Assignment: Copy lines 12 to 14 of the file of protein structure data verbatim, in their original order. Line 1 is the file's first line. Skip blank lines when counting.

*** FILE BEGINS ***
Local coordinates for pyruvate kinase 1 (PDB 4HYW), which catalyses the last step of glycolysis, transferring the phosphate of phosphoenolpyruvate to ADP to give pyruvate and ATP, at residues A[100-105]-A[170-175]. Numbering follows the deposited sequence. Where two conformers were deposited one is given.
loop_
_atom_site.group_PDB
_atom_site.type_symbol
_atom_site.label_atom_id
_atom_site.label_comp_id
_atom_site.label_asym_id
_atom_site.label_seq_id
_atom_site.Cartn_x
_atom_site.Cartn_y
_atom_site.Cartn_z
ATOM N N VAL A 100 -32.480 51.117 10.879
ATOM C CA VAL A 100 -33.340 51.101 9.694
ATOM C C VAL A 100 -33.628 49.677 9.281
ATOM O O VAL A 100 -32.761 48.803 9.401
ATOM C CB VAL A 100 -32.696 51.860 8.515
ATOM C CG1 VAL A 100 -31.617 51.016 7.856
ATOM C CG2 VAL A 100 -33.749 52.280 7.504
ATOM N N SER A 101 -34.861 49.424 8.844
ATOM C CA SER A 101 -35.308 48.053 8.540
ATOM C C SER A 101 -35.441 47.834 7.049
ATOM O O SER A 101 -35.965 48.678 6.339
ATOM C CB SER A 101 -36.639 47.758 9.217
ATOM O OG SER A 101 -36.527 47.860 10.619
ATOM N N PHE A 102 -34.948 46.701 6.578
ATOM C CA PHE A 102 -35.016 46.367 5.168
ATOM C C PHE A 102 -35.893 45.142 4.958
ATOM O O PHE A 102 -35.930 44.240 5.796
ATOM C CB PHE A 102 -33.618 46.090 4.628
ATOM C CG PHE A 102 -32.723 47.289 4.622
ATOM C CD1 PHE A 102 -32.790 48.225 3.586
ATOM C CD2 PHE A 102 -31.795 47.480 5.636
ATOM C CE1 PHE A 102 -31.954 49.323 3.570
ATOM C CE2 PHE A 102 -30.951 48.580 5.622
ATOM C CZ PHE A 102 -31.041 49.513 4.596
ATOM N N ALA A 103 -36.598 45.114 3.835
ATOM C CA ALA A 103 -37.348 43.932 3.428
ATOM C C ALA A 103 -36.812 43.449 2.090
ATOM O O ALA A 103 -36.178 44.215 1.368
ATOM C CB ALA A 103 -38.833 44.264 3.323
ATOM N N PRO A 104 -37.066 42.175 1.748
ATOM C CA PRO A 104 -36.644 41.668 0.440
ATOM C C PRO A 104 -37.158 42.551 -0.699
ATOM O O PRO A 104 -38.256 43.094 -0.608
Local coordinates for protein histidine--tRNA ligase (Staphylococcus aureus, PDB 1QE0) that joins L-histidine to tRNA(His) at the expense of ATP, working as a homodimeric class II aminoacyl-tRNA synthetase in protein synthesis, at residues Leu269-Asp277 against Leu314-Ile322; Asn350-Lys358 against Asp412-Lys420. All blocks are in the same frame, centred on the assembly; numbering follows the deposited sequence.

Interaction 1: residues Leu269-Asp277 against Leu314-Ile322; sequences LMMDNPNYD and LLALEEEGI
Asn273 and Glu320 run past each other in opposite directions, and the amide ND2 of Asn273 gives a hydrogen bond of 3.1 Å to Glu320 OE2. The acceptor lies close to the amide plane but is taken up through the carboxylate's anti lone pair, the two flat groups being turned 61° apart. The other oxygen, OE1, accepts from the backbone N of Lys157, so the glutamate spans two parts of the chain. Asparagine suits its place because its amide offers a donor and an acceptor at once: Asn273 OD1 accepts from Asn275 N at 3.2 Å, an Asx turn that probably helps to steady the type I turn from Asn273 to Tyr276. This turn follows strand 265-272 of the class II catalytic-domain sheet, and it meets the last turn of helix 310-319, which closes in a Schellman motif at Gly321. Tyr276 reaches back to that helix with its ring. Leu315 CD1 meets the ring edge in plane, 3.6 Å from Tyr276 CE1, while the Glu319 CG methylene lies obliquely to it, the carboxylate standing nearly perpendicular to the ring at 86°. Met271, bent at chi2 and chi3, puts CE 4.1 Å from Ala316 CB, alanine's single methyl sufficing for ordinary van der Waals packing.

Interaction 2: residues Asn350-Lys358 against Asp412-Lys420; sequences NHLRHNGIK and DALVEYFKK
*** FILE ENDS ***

ATOM N N VAL A 100 -32.480 51.117 10.879
ATOM C CA VAL A 100 -33.340 51.101 9.694
ATOM C C VAL A 100 -33.628 49.677 9.281